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The present study introduces the four-component scattering power decomposition (4-CSPD) algorithm with rotation of covariance matrix, and presents an experimental proof of the equivalence between the 4-CSPD algorithms based on rotation of covariance matrix and coherency matrix. From a theoretical point of view, the 4-CSPD algorithms with rotation of the two matrices are identical. Although it seems obvious, no experimental evidence has yet been presented. In this paper, using polarimetric synthetic aperture radar (POLSAR) data acquired by Phased Array L-band SAR (PALSAR) on board of Advanced Land Observing Satellite (ALOS), an experimental proof is presented to show that both algorithms indeed produce identical results.

With increased quality of synthetic aperture radar (SAR) systems utilizing polarimetric information recently, the development and applications of polarimetric SAR (POLSAR) are one of the current major topics in radar remote sensing. While conventional SAR systems handle only single polarimetric information, data acquired through POLSAR systems contain fully polarimetric information on the shift in polarization between the transmitted and received microwave. Thus, they have potential to increase further the ability of extracting physical quantities of the scattering targets. Therefore, they are used in broad fields of study such as visualization for classification [

Several decomposition techniques have been proposed along with the utilization of fully polarimetric data sets provided by POLSAR platforms. Most of them can be categorized into either of two main groups. One is based on eigenvalue analysis [

The four-component scattering power decomposition (4-CSPD) [

According to [

To overcome this problem, the concept of rotation in the 4-CSPD has recently been proposed by Yamaguchi

In the present article, we introduce the 4-CSPD algorithm with rotation of covariance matrix and compare rotation of coherency and covariance matrices. This is because, although both approaches should yield a same result [

Since the detail of rotation of coherency matrix can be found in [_{HH}_{HV}_{V H}_{V V}_{22}(

Now, we are going to minimize _{22}(_{22}(

Therefore, when _{22}(

An extreme value can be derived from applying

The algorithm of the 4-CSPD analysis using rotation of covariance matrix is summarized in this section.

Once _{0}) > 0 is used for determining which scattering power, _{0} can be defined in terms of the covariance matrix elements as:

As a result, all of the four scattering components are determined. If

Since covariance matrix and coherency matrix are mutually interchangeable by unitary transformation, the output of this algorithm should exactly be the same as the output from the rotation of coherency matrix as long as the same angle, the one which optimally minimizes cross-polarized component, is chosen. This can easily be proven mathematically that both

The algorithm is applied to ALOS-PALSAR data, and the results and discussions are presented in this section.

The effect of the size of the moving window (

The central area in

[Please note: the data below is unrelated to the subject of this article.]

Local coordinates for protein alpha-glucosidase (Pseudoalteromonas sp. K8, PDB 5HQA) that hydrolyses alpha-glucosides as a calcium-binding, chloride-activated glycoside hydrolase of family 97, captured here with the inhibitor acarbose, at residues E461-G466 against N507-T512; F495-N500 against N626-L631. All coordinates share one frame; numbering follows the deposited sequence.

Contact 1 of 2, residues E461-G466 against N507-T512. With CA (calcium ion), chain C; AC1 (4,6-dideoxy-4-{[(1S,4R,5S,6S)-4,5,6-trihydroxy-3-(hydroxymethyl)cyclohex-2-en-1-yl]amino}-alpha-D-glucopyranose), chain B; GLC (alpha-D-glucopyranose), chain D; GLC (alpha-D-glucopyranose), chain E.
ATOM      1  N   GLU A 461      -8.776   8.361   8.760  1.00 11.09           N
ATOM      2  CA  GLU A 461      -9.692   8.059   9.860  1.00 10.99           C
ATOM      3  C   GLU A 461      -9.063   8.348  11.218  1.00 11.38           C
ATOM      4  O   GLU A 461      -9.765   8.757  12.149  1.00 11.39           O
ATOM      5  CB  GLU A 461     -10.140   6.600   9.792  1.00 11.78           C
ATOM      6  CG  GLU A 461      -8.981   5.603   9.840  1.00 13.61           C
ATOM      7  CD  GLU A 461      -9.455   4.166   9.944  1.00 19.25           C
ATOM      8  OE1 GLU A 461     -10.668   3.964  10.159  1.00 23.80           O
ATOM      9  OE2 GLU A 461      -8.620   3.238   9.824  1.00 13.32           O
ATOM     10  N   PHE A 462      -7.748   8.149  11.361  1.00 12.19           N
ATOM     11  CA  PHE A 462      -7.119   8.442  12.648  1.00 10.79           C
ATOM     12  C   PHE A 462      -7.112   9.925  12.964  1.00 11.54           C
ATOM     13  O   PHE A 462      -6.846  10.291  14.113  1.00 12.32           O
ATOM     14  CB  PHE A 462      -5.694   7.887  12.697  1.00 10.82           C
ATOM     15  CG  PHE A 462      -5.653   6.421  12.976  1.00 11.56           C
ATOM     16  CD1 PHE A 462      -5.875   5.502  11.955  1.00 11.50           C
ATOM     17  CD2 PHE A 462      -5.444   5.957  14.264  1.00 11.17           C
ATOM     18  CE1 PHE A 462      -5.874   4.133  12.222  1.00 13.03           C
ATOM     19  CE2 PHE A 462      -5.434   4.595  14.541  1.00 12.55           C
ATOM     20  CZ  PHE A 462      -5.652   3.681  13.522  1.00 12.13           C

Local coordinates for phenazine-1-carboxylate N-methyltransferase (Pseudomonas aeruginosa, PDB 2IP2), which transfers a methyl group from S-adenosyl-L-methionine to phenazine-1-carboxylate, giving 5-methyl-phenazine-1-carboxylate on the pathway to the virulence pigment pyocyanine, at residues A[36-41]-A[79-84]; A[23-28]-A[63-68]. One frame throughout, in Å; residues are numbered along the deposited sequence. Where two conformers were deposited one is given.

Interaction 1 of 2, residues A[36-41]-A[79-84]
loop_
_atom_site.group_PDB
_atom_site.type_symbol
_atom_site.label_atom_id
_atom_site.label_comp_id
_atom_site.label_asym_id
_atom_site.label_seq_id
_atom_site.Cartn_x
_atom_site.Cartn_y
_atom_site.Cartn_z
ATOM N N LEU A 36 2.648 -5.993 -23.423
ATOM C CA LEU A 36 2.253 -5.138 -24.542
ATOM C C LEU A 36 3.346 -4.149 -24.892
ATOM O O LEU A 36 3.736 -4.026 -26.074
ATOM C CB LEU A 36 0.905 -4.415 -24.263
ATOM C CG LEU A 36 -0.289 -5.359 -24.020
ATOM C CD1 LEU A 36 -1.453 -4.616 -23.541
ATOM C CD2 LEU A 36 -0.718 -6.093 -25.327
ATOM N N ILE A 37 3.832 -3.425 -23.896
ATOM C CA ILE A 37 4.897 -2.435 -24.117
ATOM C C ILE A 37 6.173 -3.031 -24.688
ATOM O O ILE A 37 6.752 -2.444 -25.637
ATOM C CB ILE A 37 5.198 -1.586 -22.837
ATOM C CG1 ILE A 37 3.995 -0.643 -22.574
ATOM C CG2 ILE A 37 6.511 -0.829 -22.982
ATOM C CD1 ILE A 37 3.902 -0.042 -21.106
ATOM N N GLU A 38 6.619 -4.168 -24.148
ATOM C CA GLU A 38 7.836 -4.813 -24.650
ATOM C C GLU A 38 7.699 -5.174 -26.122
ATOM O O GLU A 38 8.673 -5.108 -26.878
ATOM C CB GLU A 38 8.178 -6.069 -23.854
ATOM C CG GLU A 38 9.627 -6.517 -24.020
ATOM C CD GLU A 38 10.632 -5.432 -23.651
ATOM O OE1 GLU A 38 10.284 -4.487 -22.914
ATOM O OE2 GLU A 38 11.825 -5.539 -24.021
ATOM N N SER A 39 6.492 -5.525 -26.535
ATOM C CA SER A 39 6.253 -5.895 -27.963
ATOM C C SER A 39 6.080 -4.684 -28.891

In this study, the four-component scattering power decomposition (4-CSPD) algorithm with rotation of covariance matrix is introduced. We demonstrated that the algorithm is correct by showing that the result of covariance matrix rotation is identical to that of coherency matrix rotation utilizing ALOS-PALSAR quad-polarization data. Although it is well known that the both matrices should produce the same result based on the theory of unitary transformation, experimental proof with rotation of the matrices has not been done before. We clarified that different types of areas react to the rotation algorithm differently. Urban or industrial areas showing strong double-bounce scattering with the original 4-CSPD (without rotation) are little affected by rotation. Forested areas show random distribution in rotation angles because of their randomness in polarization. Sea or smooth ground surface areas are moderately affected by rotation. Urban or industrial areas which have oblique structures to radar illumination show peaks of rotation angle distribution away from zero degree (center) unlike the other areas, and the degree seems to correspond to the angle between the radar illumination and the structures. We also showed that the rotation can improve the classification of man-made objects such as ships and bridges on the sea.

We would like to thank Japan Aerospace Exploration Agency (JAXA) for cordially providing ALOS-PALSAR data. We also thank anonymous reviewers for constructive comments to improve the paper.

4-CSPD algorithm using rotation of covariance matrix (the structure of entire flowchart mainly comes from [

ALOS-PALSAR decomposition images of Tokyo Bay, Japan. The central coordinate of each image is approximately at (139°52′E, 35°20′N). The upper row (

Optical photograph of the image corresponding to the area in

Rotation Angle distribution of selected areas in

Tokyo Bay Aqua-Line (Highway) near the area of

Tokyo Bay Aqua-Line (Highway) near the area of

Relative contribution to total power of Tokyo Bay area before and after rotation.

Method (Rotation Range, Approach) | _{d} |
_{v} |
_{s} |
_{c} |
---|---|---|---|---|

4-CSPD without rotation | 26.26% | 30.63% | 40.06% | 3.05% |

4-CSPD with rotation | 36.34% | 17.53% | 43.68% | 2.45% |